Let's see how it actually works.

Assume that we want to do something when the post status changes from draft to future. The following code shows you how to implement a post status transition for the preceding requirement.

WordPress provides an action hook of the format {old-status}_to_{new-status} for each and every post transition. We can use a callback function to provide custom functionality. This custom function takes the old status, new status, and the changed post object as parameters.

In the previous section, we discussed about eight predefined post statuses. Here, we have nine post statuses for transitions, including a status called new. Before the post is saved, it will be considered as new. As soon as the post saves to the database, transition will occur from new_to_{custom status}.

Now, let's see the post transitions for publishing a post in normal circumstances.


The preceding screen shows the post transitions of a website with a single author. Basically, we can work with post status transitions between the statuses joined with arrows. In a single author website, post transitions are simpler compared to multi author websites.

So let's take a look at the process of multi author website.


In a multi-author website, the process is slightly changed as all the posts need to be reviewed and approved by an authorized person before publishing; therefore, multi-author websites have an additional step in the post transition process.

So far, we've looked at the default post status transitions in a WordPress website. Now the question is, how are these transitions going to be useful?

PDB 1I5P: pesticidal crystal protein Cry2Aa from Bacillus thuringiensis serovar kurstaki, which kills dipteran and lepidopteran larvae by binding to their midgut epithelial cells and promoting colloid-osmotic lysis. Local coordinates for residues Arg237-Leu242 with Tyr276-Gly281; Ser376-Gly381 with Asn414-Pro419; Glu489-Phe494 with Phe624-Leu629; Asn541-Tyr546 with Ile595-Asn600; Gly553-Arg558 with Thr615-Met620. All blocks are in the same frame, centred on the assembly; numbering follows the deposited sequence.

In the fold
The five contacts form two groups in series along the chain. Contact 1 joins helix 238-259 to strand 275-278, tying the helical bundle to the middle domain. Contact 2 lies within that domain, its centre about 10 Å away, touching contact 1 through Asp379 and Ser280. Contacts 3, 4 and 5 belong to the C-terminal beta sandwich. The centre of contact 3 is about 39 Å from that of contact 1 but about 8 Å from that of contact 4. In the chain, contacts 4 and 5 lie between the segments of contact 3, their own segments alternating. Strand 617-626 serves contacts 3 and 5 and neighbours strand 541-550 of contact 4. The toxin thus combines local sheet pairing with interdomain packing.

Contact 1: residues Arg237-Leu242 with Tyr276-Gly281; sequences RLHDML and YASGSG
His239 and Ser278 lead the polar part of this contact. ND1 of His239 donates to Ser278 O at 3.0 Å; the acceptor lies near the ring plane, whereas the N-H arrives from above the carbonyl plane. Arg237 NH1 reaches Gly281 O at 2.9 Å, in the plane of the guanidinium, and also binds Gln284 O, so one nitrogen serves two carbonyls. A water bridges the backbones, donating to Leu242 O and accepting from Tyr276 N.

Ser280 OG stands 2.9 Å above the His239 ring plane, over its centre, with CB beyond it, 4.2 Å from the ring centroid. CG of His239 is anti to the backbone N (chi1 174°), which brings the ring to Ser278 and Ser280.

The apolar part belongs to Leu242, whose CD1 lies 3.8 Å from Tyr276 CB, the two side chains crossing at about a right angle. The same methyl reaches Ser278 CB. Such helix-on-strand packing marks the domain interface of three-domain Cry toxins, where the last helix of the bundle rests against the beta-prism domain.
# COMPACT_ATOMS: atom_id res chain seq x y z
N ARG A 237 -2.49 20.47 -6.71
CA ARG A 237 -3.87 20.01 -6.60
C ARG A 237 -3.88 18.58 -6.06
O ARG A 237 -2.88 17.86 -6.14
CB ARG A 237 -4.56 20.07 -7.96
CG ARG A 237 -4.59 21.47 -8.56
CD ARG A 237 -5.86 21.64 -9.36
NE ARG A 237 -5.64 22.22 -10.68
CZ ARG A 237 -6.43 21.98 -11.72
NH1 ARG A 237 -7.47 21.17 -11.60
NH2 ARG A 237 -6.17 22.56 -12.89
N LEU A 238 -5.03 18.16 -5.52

There are plenty of ways of using post status transitions in applications. Let's look at some of the commonly used functionality in post status transitions.

  • Draft to Pending - Notify the editor to review the post.
  • Pending to Future - Notify the post author.
  • Pending to Future - Add the post to the post calender on the site.
  • Future to Publish - Notify subscribers through email.

These are some of the most basic and common functionalities done during post transitions. Up until now, we've looked at the post status transition process for predefined statues.

The real value of post status transitions comes with the use of custom post statuses. The next section covers the details of working with custom post statuses for custom web applications.

Introduction to Custom Post Status

WordPress is slowly becoming a framework for developing web applications by going beyond the general content management system. Custom post status becomes vital for the development of complex applications. WordPress allows us to create our own post statuses and supports transitions between those statuses. Let's take a look at the following code for creating a custom post status.